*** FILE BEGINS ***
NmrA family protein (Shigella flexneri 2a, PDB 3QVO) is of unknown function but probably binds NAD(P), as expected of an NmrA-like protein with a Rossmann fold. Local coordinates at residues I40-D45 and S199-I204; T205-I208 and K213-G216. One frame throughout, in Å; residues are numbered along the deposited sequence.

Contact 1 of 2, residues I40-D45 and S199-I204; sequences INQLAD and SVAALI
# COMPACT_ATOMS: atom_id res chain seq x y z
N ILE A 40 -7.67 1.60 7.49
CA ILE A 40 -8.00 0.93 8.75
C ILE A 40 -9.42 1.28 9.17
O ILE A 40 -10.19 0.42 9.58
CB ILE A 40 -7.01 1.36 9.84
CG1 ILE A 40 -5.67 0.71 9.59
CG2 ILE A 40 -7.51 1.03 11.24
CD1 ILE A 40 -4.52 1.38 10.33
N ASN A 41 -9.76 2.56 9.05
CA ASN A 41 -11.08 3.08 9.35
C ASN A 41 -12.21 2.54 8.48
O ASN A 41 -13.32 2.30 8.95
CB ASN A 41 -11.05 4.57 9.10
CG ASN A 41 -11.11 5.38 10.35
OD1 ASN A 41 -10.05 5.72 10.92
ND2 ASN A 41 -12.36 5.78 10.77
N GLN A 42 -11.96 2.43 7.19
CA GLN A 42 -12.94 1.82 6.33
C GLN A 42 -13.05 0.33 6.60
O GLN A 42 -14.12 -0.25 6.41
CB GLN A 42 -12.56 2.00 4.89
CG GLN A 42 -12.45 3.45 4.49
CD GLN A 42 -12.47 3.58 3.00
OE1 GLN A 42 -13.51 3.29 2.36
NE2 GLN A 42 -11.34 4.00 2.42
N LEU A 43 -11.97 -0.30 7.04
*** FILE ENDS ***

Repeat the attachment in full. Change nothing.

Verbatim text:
NmrA family protein (Shigella flexneri 2a, PDB 3QVO) is of unknown function but probably binds NAD(P), as expected of an NmrA-like protein with a Rossmann fold. Local coordinates at residues I40-D45 and S199-I204; T205-I208 and K213-G216. One frame throughout, in Å; residues are numbered along the deposited sequence.

Contact 1 of 2, residues I40-D45 and S199-I204; sequences INQLAD and SVAALI
# COMPACT_ATOMS: atom_id res chain seq x y z
N ILE A 40 -7.67 1.60 7.49
CA ILE A 40 -8.00 0.93 8.75
C ILE A 40 -9.42 1.28 9.17
O ILE A 40 -10.19 0.42 9.58
CB ILE A 40 -7.01 1.36 9.84
CG1 ILE A 40 -5.67 0.71 9.59
CG2 ILE A 40 -7.51 1.03 11.24
CD1 ILE A 40 -4.52 1.38 10.33
N ASN A 41 -9.76 2.56 9.05
CA ASN A 41 -11.08 3.08 9.35
C ASN A 41 -12.21 2.54 8.48
O ASN A 41 -13.32 2.30 8.95
CB ASN A 41 -11.05 4.57 9.10
CG ASN A 41 -11.11 5.38 10.35
OD1 ASN A 41 -10.05 5.72 10.92
ND2 ASN A 41 -12.36 5.78 10.77
N GLN A 42 -11.96 2.43 7.19
CA GLN A 42 -12.94 1.82 6.33
C GLN A 42 -13.05 0.33 6.60
O GLN A 42 -14.12 -0.25 6.41
CB GLN A 42 -12.56 2.00 4.89
CG GLN A 42 -12.45 3.45 4.49
CD GLN A 42 -12.47 3.58 3.00
OE1 GLN A 42 -13.51 3.29 2.36
NE2 GLN A 42 -11.34 4.00 2.42
N LEU A 43 -11.97 -0.30 7.04